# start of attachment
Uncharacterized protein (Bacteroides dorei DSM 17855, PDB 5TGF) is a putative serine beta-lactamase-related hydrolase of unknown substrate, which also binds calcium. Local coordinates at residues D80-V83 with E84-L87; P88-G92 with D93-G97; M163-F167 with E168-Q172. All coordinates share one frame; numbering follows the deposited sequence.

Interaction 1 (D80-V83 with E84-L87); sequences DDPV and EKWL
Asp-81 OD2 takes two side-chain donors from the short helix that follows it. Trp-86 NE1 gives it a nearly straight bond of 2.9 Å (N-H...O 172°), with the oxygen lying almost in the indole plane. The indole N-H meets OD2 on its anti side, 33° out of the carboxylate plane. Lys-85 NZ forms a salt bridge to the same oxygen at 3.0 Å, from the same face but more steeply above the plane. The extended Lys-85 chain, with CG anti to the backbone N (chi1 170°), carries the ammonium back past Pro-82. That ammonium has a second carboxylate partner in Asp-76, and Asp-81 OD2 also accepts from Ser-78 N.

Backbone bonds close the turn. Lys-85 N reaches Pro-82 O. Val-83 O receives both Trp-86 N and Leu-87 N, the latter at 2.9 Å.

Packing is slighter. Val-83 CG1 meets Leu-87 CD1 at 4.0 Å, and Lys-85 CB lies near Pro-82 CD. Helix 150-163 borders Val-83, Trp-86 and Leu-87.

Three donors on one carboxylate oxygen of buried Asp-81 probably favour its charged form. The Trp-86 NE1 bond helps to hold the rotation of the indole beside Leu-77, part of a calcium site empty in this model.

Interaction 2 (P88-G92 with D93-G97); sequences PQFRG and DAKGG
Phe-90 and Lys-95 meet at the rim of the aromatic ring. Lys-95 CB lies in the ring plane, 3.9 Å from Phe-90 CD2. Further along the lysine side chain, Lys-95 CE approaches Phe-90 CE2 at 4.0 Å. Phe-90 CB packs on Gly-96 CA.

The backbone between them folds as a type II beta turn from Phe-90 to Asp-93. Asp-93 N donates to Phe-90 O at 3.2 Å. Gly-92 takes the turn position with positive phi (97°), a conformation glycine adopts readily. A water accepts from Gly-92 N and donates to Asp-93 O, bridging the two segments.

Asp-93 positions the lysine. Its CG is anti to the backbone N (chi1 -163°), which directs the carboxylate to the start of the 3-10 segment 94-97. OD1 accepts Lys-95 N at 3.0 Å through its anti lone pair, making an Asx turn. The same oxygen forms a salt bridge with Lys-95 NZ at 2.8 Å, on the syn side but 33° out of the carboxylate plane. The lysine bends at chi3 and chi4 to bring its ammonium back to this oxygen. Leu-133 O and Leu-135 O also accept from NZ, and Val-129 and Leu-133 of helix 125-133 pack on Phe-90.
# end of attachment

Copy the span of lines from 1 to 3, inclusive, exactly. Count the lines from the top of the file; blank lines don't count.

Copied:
Uncharacterized protein (Bacteroides dorei DSM 17855, PDB 5TGF) is a putative serine beta-lactamase-related hydrolase of unknown substrate, which also binds calcium. Local coordinates at residues D80-V83 with E84-L87; P88-G92 with D93-G97; M163-F167 with E168-Q172. All coordinates share one frame; numbering follows the deposited sequence.

Interaction 1 (D80-V83 with E84-L87); sequences DDPV and EKWL
Asp-81 OD2 takes two side-chain donors from the short helix that follows it. Trp-86 NE1 gives it a nearly straight bond of 2.9 Å (N-H...O 172°), with the oxygen lying almost in the indole plane. The indole N-H meets OD2 on its anti side, 33° out of the carboxylate plane. Lys-85 NZ forms a salt bridge to the same oxygen at 3.0 Å, from the same face but more steeply above the plane. The extended Lys-85 chain, with CG anti to the backbone N (chi1 170°), carries the ammonium back past Pro-82. That ammonium has a second carboxylate partner in Asp-76, and Asp-81 OD2 also accepts from Ser-78 N.